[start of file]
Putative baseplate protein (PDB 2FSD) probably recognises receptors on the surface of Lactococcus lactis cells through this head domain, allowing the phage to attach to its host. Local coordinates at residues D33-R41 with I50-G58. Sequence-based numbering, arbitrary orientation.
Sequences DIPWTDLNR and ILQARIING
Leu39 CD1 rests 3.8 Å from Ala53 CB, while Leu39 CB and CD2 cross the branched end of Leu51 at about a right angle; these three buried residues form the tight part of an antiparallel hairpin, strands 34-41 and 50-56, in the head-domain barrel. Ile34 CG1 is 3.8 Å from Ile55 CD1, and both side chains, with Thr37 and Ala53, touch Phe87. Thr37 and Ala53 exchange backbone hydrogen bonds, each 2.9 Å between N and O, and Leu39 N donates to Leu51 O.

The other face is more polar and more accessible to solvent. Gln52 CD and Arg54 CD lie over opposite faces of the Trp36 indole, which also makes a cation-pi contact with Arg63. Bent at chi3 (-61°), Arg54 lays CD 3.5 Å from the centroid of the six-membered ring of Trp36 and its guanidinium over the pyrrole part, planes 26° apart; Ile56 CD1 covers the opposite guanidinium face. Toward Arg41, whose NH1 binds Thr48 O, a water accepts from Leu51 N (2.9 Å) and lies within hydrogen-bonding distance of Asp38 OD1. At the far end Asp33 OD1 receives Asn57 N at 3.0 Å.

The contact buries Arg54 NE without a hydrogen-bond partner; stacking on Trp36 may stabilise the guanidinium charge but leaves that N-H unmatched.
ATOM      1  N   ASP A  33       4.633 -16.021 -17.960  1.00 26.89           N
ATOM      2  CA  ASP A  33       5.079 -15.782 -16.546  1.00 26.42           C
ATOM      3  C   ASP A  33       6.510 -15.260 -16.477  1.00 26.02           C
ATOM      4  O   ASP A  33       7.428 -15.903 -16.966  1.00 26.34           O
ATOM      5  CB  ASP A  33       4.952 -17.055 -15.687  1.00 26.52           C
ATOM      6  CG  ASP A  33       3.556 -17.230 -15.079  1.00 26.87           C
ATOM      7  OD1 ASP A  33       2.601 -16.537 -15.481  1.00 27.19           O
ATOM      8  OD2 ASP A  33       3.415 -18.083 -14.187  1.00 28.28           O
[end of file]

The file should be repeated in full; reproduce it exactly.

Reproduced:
Putative baseplate protein (PDB 2FSD) probably recognises receptors on the surface of Lactococcus lactis cells through this head domain, allowing the phage to attach to its host. Local coordinates at residues D33-R41 with I50-G58. Sequence-based numbering, arbitrary orientation.
Sequences DIPWTDLNR and ILQARIING
Leu39 CD1 rests 3.8 Å from Ala53 CB, while Leu39 CB and CD2 cross the branched end of Leu51 at about a right angle; these three buried residues form the tight part of an antiparallel hairpin, strands 34-41 and 50-56, in the head-domain barrel. Ile34 CG1 is 3.8 Å from Ile55 CD1, and both side chains, with Thr37 and Ala53, touch Phe87. Thr37 and Ala53 exchange backbone hydrogen bonds, each 2.9 Å between N and O, and Leu39 N donates to Leu51 O.

The other face is more polar and more accessible to solvent. Gln52 CD and Arg54 CD lie over opposite faces of the Trp36 indole, which also makes a cation-pi contact with Arg63. Bent at chi3 (-61°), Arg54 lays CD 3.5 Å from the centroid of the six-membered ring of Trp36 and its guanidinium over the pyrrole part, planes 26° apart; Ile56 CD1 covers the opposite guanidinium face. Toward Arg41, whose NH1 binds Thr48 O, a water accepts from Leu51 N (2.9 Å) and lies within hydrogen-bonding distance of Asp38 OD1. At the far end Asp33 OD1 receives Asn57 N at 3.0 Å.

The contact buries Arg54 NE without a hydrogen-bond partner; stacking on Trp36 may stabilise the guanidinium charge but leaves that N-H unmatched.
ATOM      1  N   ASP A  33       4.633 -16.021 -17.960  1.00 26.89           N
ATOM      2  CA  ASP A  33       5.079 -15.782 -16.546  1.00 26.42           C
ATOM      3  C   ASP A  33       6.510 -15.260 -16.477  1.00 26.02           C
ATOM      4  O   ASP A  33       7.428 -15.903 -16.966  1.00 26.34           O
ATOM      5  CB  ASP A  33       4.952 -17.055 -15.687  1.00 26.52           C
ATOM      6  CG  ASP A  33       3.556 -17.230 -15.079  1.00 26.87           C
ATOM      7  OD1 ASP A  33       2.601 -16.537 -15.481  1.00 27.19           O
ATOM      8  OD2 ASP A  33       3.415 -18.083 -14.187  1.00 28.28           O